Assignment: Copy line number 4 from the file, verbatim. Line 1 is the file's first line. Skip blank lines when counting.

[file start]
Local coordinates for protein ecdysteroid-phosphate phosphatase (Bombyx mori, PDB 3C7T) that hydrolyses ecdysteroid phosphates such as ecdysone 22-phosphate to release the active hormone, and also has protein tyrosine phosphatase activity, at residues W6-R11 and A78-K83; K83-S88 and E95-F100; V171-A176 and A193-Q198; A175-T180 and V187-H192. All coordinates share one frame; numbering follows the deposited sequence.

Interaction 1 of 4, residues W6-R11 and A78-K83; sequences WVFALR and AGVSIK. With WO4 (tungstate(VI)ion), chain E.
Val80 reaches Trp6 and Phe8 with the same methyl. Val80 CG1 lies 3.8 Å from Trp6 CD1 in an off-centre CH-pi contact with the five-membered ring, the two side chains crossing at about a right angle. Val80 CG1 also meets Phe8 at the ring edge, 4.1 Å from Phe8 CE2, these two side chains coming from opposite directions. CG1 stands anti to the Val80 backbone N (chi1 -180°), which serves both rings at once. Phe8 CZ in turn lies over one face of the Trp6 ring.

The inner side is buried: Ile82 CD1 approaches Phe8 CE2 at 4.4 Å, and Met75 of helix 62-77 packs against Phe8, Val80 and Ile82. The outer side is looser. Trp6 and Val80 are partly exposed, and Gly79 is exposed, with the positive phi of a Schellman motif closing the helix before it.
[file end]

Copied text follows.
The inner side is buried: Ile82 CD1 approaches Phe8 CE2 at 4.4 Å, and Met75 of helix 62-77 packs against Phe8, Val80 and Ile82. The outer side is looser. Trp6 and Val80 are partly exposed, and Gly79 is exposed, with the positive phi of a Schellman motif closing the helix before it.